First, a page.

Bilbary Seeks to Heal the Digital Rift Between Publishers and LibrariesBy
When ebook platform Bilbary launches sometime in March or April, it will have something that can’t be found in one uniform web location: ebook access from all of the Big Six publishers. Currently, the negotiations surrounding Bilbary’s partnership with those and some 2,300 other publishers are for ebook purchasing, although some of those major publishers are already at work on lending the ebooks to users for a rental fee rather than a purchase price.
Founder Tim Coates, the former CEO of Waterstone’s, Sherratt & Hughes, and WHSmith and a long-time advocate for public libraries, developed Bilbary with the intention of bridging the current divide between public libraries who wish to lend ebooks to their patrons and the publishers who have to guard the interests of their companies and their authors.
“In all the years that I’ve been involved with books, I’ve never seen a year like last year. Four or five major battles, almost wars, were going on in the industry,” said Coates in an interview with GoodEReader.
“I have spent the last ten years working in the public library system, trying to save them because they are at the brink of destruction and closure. It’s a shame, but not entirely unpredictable. They are very different than bookstores because they provide enormous low cost access to reading. Two-thirds of reading is books that come from public libraries, while one-third of reading material comes from bookstores. Therefore, libraries are not just a player in the game, they are the player. People who don’t see that are not conscious of how important libraries are. There’s a gulf between the libraries and publishers and it’s coming from 150 years of tradition.”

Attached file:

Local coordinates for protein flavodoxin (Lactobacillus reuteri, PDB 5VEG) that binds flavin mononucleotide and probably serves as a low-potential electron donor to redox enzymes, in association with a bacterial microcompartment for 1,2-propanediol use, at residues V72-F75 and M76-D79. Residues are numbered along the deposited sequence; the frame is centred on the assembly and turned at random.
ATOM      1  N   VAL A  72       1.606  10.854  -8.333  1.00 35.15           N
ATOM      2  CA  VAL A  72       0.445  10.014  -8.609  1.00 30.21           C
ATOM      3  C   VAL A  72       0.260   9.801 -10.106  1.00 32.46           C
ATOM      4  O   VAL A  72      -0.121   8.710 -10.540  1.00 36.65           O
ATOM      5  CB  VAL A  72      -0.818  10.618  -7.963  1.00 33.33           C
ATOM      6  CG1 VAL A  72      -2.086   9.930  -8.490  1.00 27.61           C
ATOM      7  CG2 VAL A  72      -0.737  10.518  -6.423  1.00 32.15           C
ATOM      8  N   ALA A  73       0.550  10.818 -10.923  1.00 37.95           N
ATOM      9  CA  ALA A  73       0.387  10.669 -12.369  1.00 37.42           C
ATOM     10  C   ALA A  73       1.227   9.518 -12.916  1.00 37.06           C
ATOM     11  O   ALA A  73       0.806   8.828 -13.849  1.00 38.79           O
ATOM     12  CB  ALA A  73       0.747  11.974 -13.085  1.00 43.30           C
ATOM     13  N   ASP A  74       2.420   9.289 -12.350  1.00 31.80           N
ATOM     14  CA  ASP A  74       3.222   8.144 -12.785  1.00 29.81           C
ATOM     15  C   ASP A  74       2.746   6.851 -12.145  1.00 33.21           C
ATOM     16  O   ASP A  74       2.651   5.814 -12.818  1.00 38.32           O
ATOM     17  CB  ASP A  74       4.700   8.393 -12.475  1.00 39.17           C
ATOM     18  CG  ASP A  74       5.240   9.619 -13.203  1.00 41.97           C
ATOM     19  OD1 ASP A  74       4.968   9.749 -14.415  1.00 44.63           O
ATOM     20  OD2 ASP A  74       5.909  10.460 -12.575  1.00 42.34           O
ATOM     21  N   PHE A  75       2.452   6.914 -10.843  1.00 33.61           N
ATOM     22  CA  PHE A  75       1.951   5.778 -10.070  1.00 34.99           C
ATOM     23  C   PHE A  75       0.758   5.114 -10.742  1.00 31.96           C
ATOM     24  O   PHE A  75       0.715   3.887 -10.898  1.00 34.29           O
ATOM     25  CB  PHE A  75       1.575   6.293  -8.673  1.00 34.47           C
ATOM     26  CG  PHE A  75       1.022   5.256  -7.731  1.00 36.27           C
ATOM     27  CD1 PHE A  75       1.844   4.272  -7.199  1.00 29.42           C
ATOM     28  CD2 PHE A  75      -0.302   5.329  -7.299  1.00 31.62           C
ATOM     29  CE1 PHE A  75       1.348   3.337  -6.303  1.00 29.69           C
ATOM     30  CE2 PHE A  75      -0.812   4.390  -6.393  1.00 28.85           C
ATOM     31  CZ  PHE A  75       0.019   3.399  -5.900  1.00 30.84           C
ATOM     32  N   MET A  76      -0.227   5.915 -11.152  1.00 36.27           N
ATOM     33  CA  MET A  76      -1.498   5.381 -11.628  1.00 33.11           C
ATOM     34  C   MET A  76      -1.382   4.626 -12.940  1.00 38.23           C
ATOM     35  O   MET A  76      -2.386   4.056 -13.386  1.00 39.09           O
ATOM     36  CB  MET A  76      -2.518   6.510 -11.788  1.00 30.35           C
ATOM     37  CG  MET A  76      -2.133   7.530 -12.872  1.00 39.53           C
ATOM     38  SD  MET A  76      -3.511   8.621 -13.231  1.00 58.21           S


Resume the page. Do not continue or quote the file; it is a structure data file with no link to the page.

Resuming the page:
Bilbary readers will access cloud-based content via the website where they will be able to establish small personal libraries of titles. Ideally, those titles will be available for the users to borrow on any e-reader device, either for free or for a rental fee. The powerful search engine will help users browse and locate specific title, while the recommendations feature will use actual reader input to help users make selections.
To date, five of the Big Six have signed on with Bilbary, and coupled with the host of other trade and academic publishers from around the world, 750,000 titles will be available at the full launch. Bilbary is also reaching out to self-published authors to promote indie ebooks; the company is also highly focused on developing an international following, beginning with work in Germany, Spain, China, and India.
But where do the public libraries fit in if Bilbary is enabling users to borrow ebooks through its site? The answer goes back to the negotiations that Coates is working on with the publishers. By demonstrating how ebook lending can work through this site, he hopes that publishers and libraries can put to rest some of the concerns that both sides have on the issue. Additionally, by allowing users to purchase ebooks through the site, Coates plans to extend a sign-up process in which users can support their local libraries through their ebook purchases.
“The libraries and the publishing companies are both very concerned with people reading, just in different ways,” continued Coates. “This is building a bridge between the publishers and the libraries, all to benefit the readers.”